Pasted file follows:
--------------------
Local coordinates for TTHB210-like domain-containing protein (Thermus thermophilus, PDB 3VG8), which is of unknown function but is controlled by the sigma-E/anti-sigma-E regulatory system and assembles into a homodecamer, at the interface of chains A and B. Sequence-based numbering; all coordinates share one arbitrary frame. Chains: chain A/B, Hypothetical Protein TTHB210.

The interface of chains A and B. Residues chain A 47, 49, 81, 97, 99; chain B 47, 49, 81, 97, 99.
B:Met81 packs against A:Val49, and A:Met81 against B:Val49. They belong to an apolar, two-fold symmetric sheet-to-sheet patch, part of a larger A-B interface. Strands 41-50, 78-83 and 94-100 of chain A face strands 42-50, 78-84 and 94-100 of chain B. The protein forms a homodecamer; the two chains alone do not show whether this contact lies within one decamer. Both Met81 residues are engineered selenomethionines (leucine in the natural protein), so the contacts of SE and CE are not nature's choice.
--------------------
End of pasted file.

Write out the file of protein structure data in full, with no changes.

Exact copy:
Local coordinates for TTHB210-like domain-containing protein (Thermus thermophilus, PDB 3VG8), which is of unknown function but is controlled by the sigma-E/anti-sigma-E regulatory system and assembles into a homodecamer, at the interface of chains A and B. Sequence-based numbering; all coordinates share one arbitrary frame. Chains: chain A/B, Hypothetical Protein TTHB210.

The interface of chains A and B. Residues chain A 47, 49, 81, 97, 99; chain B 47, 49, 81, 97, 99.
B:Met81 packs against A:Val49, and A:Met81 against B:Val49. They belong to an apolar, two-fold symmetric sheet-to-sheet patch, part of a larger A-B interface. Strands 41-50, 78-83 and 94-100 of chain A face strands 42-50, 78-84 and 94-100 of chain B. The protein forms a homodecamer; the two chains alone do not show whether this contact lies within one decamer. Both Met81 residues are engineered selenomethionines (leucine in the natural protein), so the contacts of SE and CE are not nature's choice.